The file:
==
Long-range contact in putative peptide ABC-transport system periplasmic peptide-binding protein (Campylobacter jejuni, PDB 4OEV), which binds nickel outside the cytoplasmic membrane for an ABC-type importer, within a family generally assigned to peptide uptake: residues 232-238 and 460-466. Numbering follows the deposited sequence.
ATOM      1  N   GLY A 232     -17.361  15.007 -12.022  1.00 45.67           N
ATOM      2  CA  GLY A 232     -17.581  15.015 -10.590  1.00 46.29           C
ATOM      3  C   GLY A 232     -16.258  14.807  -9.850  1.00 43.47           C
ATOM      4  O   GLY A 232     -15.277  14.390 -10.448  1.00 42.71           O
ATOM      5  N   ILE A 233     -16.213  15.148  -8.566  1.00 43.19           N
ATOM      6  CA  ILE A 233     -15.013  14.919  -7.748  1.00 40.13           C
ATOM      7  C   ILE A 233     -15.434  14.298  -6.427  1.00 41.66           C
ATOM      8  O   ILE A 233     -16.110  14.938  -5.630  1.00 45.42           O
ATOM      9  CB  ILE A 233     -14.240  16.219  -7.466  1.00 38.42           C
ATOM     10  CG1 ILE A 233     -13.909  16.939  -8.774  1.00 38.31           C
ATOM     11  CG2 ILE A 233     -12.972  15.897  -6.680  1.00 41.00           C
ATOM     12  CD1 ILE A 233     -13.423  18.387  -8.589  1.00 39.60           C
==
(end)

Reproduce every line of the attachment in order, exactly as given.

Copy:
Long-range contact in putative peptide ABC-transport system periplasmic peptide-binding protein (Campylobacter jejuni, PDB 4OEV), which binds nickel outside the cytoplasmic membrane for an ABC-type importer, within a family generally assigned to peptide uptake: residues 232-238 and 460-466. Numbering follows the deposited sequence.
ATOM      1  N   GLY A 232     -17.361  15.007 -12.022  1.00 45.67           N
ATOM      2  CA  GLY A 232     -17.581  15.015 -10.590  1.00 46.29           C
ATOM      3  C   GLY A 232     -16.258  14.807  -9.850  1.00 43.47           C
ATOM      4  O   GLY A 232     -15.277  14.390 -10.448  1.00 42.71           O
ATOM      5  N   ILE A 233     -16.213  15.148  -8.566  1.00 43.19           N
ATOM      6  CA  ILE A 233     -15.013  14.919  -7.748  1.00 40.13           C
ATOM      7  C   ILE A 233     -15.434  14.298  -6.427  1.00 41.66           C
ATOM      8  O   ILE A 233     -16.110  14.938  -5.630  1.00 45.42           O
ATOM      9  CB  ILE A 233     -14.240  16.219  -7.466  1.00 38.42           C
ATOM     10  CG1 ILE A 233     -13.909  16.939  -8.774  1.00 38.31           C
ATOM     11  CG2 ILE A 233     -12.972  15.897  -6.680  1.00 41.00           C
ATOM     12  CD1 ILE A 233     -13.423  18.387  -8.589  1.00 39.60           C